Tag Archives: Philosophy

Where does confidence come from?

I’ve never thought of myself as a confident person. Yet sometimes people ask me where I get my confidence from, so I must be projecting the illusion of confidence at some level.

I don’t feel confident right now. I feel vulnerable. Continue reading

24 hours to save the world

Each one of us is blessed with 24 hours in every day. But what we do with those 24 hours varies enormously. Continue reading

Why is morality relative?

The Ten Commandments by Gerry DIncher

The Ten Commandments by Gerry DIncher Creative Commons licence (CC BY-SA 2.0)

God gave the Israelites some pretty clear rules for how to live their lives. “Thou shalt not kill,” comes in at number six, and seems pretty clear cut. “Thou shalt not commit adultery,” is also very straightforward, and is at number seven. Yet Leviticus states, “And the man that committeth adultery with another man’s wife, even he that committeth adultery with his neighbour’s wife, the adulterer and the adulteress shall surely be put to death.”

So what’s going on here? Is morality not as clear as we first thought? And if so, why not? Continue reading

Ethics and Aesthetics

Morality, it is sometimes said, represents the way that people would like the world to work. And Aesthetics could be said to represent the way people would like the world to look.

Ethics and Aesthetics can be grouped together in philosophy under Value Theory, the implication being that the two principles derive from the same fundamental instinct; from the same part of the human mind.

As Wittgenstein put it: “Ethics and aesthetics are one and the same.” (Thanks to Michelle Joelle for this.)

Now a moral world where no one suffered would be a beautiful thing for sure, but there’s a strong negative aspect to this correlation between ethics and aesthetics too. Continue reading

Why do we feel sad?

Here I’m not asking what makes you sad. Rather I’m asking, what is the purpose of sadness? Generally speaking, there is an evolutionary reason for all the abilities and faculties that we humans possess. So what is the evolutionary advantage of sadness? Continue reading

Infographics are like philosophical dialogues, but shorter

dialoguesNon-Believer: I have no idea what you mean. Infographics are nothing like dialogues.

Believer: Do you even know what a dialogue is?

Non-Believer: Duh. It’s what we’re doing right now.

Believer: Sure, but do you know what dialogues are for?

Non-Believer: Stop treating me like an idiot! Continue reading

Choose joy

I’ve been feeling a little down recently, for various reasons. This is what Buddhists call suffering, and they say it is caused by desire, or passion. Desire is what binds us to this life, they say, and is the cause of our suffering. Christians have a similar world view. They say that sin is the root cause of our suffering, and that our redemption is through Jesus Christ.

While there are many differences between Christians (who believe in an eternal soul), and Buddhists (who supposedly do not – although people like the Dalai Lama certainly seem to), religions generally regard the physical world as a place where humans are trapped. It’s easy then to imagine that we were born to suffer. Continue reading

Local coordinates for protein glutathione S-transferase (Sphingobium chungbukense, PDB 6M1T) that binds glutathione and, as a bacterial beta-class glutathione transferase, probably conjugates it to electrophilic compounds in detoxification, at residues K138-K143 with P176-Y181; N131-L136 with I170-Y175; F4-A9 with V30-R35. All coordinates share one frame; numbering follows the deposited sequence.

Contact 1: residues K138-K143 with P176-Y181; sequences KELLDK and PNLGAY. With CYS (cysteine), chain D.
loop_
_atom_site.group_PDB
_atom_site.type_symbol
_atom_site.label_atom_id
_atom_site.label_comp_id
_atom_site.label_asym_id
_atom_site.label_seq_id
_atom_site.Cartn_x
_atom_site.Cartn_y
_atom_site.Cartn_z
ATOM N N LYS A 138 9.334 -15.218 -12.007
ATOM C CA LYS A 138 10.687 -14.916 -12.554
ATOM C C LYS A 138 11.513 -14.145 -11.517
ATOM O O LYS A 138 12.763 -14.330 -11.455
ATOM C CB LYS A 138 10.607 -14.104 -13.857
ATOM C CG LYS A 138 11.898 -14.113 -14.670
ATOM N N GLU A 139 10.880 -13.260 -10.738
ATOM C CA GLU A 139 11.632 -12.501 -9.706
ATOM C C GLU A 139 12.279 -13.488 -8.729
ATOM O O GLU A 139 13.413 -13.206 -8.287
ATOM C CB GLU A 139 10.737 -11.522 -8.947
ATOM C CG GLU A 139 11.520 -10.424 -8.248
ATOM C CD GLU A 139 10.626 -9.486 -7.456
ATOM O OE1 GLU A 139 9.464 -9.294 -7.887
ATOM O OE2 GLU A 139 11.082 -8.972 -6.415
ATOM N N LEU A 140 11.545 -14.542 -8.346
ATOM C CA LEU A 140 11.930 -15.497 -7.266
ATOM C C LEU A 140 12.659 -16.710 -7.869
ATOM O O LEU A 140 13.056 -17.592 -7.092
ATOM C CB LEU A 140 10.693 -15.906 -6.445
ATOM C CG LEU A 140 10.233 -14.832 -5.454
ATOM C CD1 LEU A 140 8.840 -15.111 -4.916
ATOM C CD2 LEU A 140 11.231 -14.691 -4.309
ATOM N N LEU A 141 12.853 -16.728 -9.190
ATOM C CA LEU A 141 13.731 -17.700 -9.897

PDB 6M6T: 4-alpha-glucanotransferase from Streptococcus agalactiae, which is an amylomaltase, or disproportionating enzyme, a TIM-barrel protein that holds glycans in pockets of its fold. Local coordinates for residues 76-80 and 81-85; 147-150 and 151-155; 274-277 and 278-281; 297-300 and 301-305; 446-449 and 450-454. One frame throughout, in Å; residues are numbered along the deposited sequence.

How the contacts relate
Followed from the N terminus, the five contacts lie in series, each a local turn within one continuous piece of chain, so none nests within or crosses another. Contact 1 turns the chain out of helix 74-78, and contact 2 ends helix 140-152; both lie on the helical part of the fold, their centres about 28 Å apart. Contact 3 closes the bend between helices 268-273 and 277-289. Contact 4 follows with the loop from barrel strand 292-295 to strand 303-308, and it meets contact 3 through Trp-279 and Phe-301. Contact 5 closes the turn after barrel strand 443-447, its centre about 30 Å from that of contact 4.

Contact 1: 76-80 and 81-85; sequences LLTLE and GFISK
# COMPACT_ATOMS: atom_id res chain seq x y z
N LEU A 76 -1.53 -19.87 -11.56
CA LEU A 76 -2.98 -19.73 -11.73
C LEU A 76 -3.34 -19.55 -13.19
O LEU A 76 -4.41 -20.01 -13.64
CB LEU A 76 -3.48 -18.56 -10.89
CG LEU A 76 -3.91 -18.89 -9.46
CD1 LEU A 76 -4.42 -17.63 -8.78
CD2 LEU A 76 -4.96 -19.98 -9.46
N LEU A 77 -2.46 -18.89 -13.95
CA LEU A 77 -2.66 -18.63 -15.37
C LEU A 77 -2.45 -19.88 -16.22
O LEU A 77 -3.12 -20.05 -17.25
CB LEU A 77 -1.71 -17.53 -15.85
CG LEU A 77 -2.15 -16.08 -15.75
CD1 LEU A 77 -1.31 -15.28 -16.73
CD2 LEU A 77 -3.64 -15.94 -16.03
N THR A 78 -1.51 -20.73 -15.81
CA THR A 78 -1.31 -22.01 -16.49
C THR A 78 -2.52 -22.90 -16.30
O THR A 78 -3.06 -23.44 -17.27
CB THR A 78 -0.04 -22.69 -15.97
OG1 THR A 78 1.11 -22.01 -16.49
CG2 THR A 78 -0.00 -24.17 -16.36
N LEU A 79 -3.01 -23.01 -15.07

What is time?

Time is an oddity. In mystic thought, it is often cyclical. In classical Newtonian physics it was thought of as a steady march onward. In Einstein’s universe, it is wrapped up with the fabric of spacetime and can dilate in unexpected ways.

One thing we know about time is that it waits for no one. Time marches on (although not in a steady way, thanks to Einstein) and we experience it passively. Without any effort on our part, future becomes present and recedes into the past, even while we sleep. We can’t feel the passing of time like we feel the wind against our face, although change is happening imperceptibly, and after a lifetime, we realize that its passing has ravaged our fragile bodies.

Where did the time go, we ask? As if it is a thing that moves. Continue reading

Frozen to Life: A Personal Mortality Experiment (Book review)

frozentolifeI was sent a free copy of this book by the author, and asked to write an honest review. As the author noted in his email to me, ‘I think we have quite a few interests in common. ‘That’s very true, so I thought my review might also be of interest to my blog readers.

The book is the story of why the author (DJ MacLennan), has chosen to have his brain cryogenically frozen when he dies – or as he puts it – when current medicine can do no more to save him from death. It’s a personal story, and a scientific and philosophical investigation of what it means to live and die. Here’s my review of the book. Continue reading

Newton vs Einstein

newtonMy all-time favourite scientist was Isaac Newton. Newton was very clever. In fact he was a genius. He discovered lots of interesting and important things. Unfortunately, most of them turned out to be wrong. That doesn’t make him a bad scientist, of course. Finding wrong answers is an important way that science makes progress.

One of the reasons we know that Newton was a genius is that it took a very long time before anyone proved that he was wrong. Around 200 years, in fact. Then Albert Einstein (my second favourite scientist) showed that Newton was wrong, by coming up with some better explanations. Continue reading